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More Refinitiv savings - London Stock Exchange

Refinitiv owner the London Stock Exchange has made bigger cost savings than expected from its acquisition of Thomson Reuters' data division last year and has promised more synergies than it had suggested previously.

The group, which paid $27 billion in shares and cash for Refinitiv, said on Thursday that it was making good progress in integrating the business after a setback last March that soured sentiment over the deal.


Cost savings from putting the two businesses together reached £151 million last year, higher than the £88 million originally pencilled in and the £125 million promised last August, it disclosed. LSE Group also lifted its target for total synergies from the deal over five years to “at least £400 million per annum”. Previously it had forecast £350 million.


The upgrades came as the stock exchanges group reported adjusted pre-tax profits for 2021 of £2.3 billion, up 27 per cent and slightly higher than consensus forecasts of £2.25 billion.


David Schwimmer, 52, chief executive, said that the group had made strong progress on the integration of Refinitiv and he also made his first promise on revenue synergies from the deal, signalling £40 million to £60 million in 2022.


Investor confidence in the merits of the huge acquisition were shaken last March, two months after completion of the deal, when Schwimmer admitted that it was going to cost more than expected in upfront investment, sending the share price diving and making LSE Group one of the worst-performing stocks in the FTSE 100 last year. Even after yesterday’s rally, the shares are a long way shy of the high of £98 reached just before that warning.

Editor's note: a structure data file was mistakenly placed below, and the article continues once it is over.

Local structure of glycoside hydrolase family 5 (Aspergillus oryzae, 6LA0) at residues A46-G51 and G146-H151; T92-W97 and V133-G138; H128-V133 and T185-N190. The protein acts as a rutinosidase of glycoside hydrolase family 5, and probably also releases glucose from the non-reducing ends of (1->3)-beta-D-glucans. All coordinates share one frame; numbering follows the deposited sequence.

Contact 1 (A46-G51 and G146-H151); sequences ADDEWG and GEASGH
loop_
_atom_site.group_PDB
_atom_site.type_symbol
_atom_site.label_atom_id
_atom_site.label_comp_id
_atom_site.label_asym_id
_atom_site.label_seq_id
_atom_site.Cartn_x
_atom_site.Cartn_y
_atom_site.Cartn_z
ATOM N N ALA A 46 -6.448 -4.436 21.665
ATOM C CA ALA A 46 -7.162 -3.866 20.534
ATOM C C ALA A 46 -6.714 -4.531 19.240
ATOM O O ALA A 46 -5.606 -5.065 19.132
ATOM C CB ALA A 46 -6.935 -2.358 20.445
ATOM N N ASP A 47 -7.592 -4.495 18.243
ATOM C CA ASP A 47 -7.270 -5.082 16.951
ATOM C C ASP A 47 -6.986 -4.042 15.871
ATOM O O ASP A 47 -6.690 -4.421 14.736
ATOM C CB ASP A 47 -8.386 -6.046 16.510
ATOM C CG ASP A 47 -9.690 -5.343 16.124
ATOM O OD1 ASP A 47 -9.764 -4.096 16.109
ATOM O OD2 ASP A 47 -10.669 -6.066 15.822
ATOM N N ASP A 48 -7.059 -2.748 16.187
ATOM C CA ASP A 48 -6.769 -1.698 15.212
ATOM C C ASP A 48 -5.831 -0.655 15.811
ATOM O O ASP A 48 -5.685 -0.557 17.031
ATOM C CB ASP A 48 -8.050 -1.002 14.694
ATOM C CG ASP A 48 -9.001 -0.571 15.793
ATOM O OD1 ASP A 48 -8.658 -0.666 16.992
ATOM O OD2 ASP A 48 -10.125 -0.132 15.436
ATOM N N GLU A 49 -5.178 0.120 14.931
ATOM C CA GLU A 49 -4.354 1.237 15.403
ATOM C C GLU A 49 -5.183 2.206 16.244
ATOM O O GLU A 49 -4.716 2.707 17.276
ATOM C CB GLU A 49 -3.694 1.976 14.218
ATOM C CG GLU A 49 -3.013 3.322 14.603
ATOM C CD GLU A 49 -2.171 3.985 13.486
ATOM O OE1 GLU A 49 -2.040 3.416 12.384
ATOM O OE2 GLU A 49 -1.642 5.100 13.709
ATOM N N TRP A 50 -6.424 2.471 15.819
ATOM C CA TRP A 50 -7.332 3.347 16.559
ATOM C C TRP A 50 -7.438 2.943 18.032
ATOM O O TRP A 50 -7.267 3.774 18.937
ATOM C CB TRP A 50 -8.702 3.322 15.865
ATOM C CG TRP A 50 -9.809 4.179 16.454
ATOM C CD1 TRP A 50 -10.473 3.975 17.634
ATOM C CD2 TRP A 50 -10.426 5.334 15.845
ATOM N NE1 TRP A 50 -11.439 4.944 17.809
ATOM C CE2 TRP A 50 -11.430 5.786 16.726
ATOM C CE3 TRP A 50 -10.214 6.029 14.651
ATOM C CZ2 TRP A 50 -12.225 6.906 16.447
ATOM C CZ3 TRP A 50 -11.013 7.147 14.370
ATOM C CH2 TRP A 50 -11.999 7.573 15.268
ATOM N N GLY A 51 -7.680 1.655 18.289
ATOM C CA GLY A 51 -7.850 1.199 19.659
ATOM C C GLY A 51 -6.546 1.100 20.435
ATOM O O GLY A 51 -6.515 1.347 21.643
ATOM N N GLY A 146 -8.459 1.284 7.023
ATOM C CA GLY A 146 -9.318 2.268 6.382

LSE Group employs 25,000 people in 70 countries. The Refinitiv deal added a large data business as well as additional exchanges trading bonds and currencies.


The group said that it had made progress on costs by removing duplicated roles, selling off property, making technology efficiencies and extracting better terms from suppliers. The first revenue enhancements would follow this year as the two sales forces were amalgamated.


Improving customer service had led to record retention rates in 2021, it said, in spite of complaints by some customers about the reliability and functionality of the Eikon screen-based data service used by many in the City.


The data and analytics division, the group’s largest, reported revenue growth for the year of 5.3 per cent and capital markets was up 12.5 per cent, thanks in part to a strong year for flotations in London. The post-trade division, which handles clearing and settlement, was up by 11.1 per cent.


A 27 per cent boost of the final dividend to 70p makes a 95p total.


Schwimmer said the business had “delivered a successful first year after completion of the Refinitiv acquisition. We have produced a strong financial performance, have met or are ahead of all targets and have good momentum”. ■

The Times